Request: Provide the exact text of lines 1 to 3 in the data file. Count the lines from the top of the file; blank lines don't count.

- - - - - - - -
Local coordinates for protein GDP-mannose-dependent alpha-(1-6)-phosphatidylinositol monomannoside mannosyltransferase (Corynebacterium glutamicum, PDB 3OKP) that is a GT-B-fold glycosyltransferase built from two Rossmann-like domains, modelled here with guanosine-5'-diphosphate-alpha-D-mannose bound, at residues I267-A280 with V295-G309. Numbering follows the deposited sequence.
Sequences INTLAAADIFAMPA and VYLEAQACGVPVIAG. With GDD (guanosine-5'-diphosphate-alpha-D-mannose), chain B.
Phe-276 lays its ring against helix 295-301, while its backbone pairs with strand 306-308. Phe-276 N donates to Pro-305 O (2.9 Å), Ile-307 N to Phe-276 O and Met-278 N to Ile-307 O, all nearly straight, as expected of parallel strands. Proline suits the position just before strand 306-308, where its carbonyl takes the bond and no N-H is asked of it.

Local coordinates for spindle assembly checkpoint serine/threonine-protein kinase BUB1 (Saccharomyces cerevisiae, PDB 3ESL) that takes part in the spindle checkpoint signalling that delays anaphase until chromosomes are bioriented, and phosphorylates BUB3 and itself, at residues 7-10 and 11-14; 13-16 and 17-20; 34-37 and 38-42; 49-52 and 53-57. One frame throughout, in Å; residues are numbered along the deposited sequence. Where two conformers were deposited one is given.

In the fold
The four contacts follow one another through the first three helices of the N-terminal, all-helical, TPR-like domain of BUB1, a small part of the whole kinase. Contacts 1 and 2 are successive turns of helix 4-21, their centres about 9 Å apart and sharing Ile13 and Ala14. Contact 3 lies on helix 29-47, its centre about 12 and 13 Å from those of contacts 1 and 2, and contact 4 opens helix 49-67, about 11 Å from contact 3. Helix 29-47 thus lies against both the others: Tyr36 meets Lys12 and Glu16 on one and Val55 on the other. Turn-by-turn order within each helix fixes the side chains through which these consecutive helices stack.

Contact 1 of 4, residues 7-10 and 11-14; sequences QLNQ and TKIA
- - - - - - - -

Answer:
Local coordinates for protein GDP-mannose-dependent alpha-(1-6)-phosphatidylinositol monomannoside mannosyltransferase (Corynebacterium glutamicum, PDB 3OKP) that is a GT-B-fold glycosyltransferase built from two Rossmann-like domains, modelled here with guanosine-5'-diphosphate-alpha-D-mannose bound, at residues I267-A280 with V295-G309. Numbering follows the deposited sequence.
Sequences INTLAAADIFAMPA and VYLEAQACGVPVIAG. With GDD (guanosine-5'-diphosphate-alpha-D-mannose), chain B.
Phe-276 lays its ring against helix 295-301, while its backbone pairs with strand 306-308. Phe-276 N donates to Pro-305 O (2.9 Å), Ile-307 N to Phe-276 O and Met-278 N to Ile-307 O, all nearly straight, as expected of parallel strands. Proline suits the position just before strand 306-308, where its carbonyl takes the bond and no N-H is asked of it.